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article imageEssential Science: Changes to weather events 'could be lethal'

By Tim Sandle     Oct 14, 2019 in Science
The world faces extreme weather events leading to environmental change. This is impacting on animals and plants. Predictive analytics has helped to map out the changes and shows if a certain species could be driven to extinction.
Climate change is impacting on the planet in different ways, and there have been some recent severe weather events – as 2019’s Hurricane Dorian shows. Trends also indicated that extreme weather events are becoming more frequent.
Extreme weather
Extreme weather is a difficult concept to define. It includes flooding, wildfires, heatwaves, droughts, cold spells, tornadoes and hurricanes.
Hurricane Bonnie made landfall in North Carolina  United States  inflicting severe crop damage. The ...
Hurricane Bonnie made landfall in North Carolina, United States, inflicting severe crop damage. The second named storm, first hurricane of the 1998 Atlantic hurricane season
NASA
In general, ‘extreme weather’ refers to unexpected, unusual, unpredictable, severe or unseasonal weather, when compared with historical data. This can also be geographical, weather which is atypical to one area, but which is typical to another area. Over time, extreme weather events, if they continue, become the norm – the consequence of climate change.
Recent extreme weather events are largely attributed to human-induced global warming.
Stop Global Warming sign surrounded by snow.
Stop Global Warming sign surrounded by snow.
AgnosticPreachersKid (CC BY-SA 3.0)
One example of extreme weather is with “blocking patterns”. Under these circumstances hot or wet weather remains stuck over a region for several weeks. The effect of this is to cause heatwaves or floods. The frequency of such events is increasing have more than doubled in summers over the last decade.
Based on a 2018 study into changing weather conditions, Professor Michael Norton, who is the European Academies’ Science Advisory Council environment program director, said that the “latest data supports our original conclusions: there has been and continues to be a significant increase in the frequency of extreme weather events, making climate proofing all the more urgent. Adaptation and mitigation must remain the cornerstones of tackling climate change.”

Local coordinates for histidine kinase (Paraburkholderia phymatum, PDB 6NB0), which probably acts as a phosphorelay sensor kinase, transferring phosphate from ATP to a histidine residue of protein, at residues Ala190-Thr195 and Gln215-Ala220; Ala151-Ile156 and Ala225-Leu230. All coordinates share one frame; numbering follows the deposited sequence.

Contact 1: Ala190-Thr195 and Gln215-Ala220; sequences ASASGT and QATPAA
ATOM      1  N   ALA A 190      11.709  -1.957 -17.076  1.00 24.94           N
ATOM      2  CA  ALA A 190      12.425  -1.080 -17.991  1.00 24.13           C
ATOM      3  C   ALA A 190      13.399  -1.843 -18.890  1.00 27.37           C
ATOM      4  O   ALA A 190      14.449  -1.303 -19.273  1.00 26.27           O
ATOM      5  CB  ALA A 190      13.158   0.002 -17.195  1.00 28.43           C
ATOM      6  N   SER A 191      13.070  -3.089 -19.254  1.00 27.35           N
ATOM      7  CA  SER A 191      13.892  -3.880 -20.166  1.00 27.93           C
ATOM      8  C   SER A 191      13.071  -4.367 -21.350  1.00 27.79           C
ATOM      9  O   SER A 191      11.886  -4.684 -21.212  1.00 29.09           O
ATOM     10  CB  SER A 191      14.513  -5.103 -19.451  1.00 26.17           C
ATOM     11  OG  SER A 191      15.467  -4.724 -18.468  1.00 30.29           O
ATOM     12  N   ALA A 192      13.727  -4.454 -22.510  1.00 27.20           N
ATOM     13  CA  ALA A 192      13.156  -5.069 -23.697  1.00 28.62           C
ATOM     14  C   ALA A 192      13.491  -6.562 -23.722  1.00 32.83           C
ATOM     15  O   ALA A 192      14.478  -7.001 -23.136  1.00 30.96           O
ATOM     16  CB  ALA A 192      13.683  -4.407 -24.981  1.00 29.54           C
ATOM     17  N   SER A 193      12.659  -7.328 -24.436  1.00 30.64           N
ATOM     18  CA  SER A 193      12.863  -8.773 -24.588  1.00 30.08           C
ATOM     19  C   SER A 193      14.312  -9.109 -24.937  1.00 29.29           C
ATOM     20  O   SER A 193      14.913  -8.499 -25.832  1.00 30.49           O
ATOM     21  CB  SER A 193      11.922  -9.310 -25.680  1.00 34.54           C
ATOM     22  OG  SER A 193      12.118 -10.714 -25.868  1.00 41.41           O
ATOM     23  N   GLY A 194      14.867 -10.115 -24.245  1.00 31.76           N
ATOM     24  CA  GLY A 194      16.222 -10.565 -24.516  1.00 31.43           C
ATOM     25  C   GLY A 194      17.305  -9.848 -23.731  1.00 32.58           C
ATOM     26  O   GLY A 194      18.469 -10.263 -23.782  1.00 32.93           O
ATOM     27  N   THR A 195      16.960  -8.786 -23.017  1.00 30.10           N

New research
The new study hails from Washington University in St. Louis, and it gives new insights into how different species may fare under conditions of extreme weather – what is becoming the new normal.
The model was produced by Professor Carlos Botero. It is significant in that it overturns the concept that species exposed to more variable conditions, in the past, are more likely to survive extreme events.
The model discovered that species which breed a single time in their lifetime have a tendency to evolve relatively conservative behaviors. This is seen by the researchers as if the collective species was expecting to experience environmental extreme regularly.
However, those species where a single individual can reproduce multiple times and in different contexts (the example afforded is with a bird that nests several times in a season and in different trees), then here evolution favors behaving as if environmental extremes simply never happen.
This means the former (more conservative category) can adapt to changes more easily compared with the species that are capable of reproducing multiple times.
According to Botero, with the model “we can have a pretty good idea of how any given species may respond to current changes in this aspect of climate -- if we pay attention to its natural history, and have some idea of the climatic regime it has experienced in the past."
Species adaptation
The Greater Short-Horned Lizard
The Greater Short-Horned Lizard
Starlingjon (CC BY-SA 3.0)
In some cases, certain species can adapt. The question is with how long such adaptations can continue for before species decline sets in. An example cited by the researchers is with Anolis iguanian lizards, which are found in the Caribbean.
These lizards tend to evolve larger toepads and shorter limb lengths in response to hurricanes because these traits help them cling better to branches during strong winds. However, the model suggests that should such hurricanes increase in intensity and frequency, then this will lead to longer-term population. declines
Research paper
The research has been published in the journal Ecology and Evolution. The research paper is titled “Alternative responses to rare selection events are differentially vulnerable to changes in the frequency, scope, and intensity of environmental extremes.”
Essential Science
Untitled
National Cancer Institute
This article is part of Digital Journal's regular Essential Science columns. Each week Tim Sandle explores a topical and important scientific issue. Last week we examined new research that shows how the humble aspirin could help to reduce the adverse impact of air pollution upon the lungs. The effects were assessed against different forms of air pollution, across a 28-day period.
The week before we looked at autism. The syndrome is difficult to detect at the early stages and this tends to be based on assessing behavioral signs. To address this issue, scientists are working on a new blood test based on biological markers.
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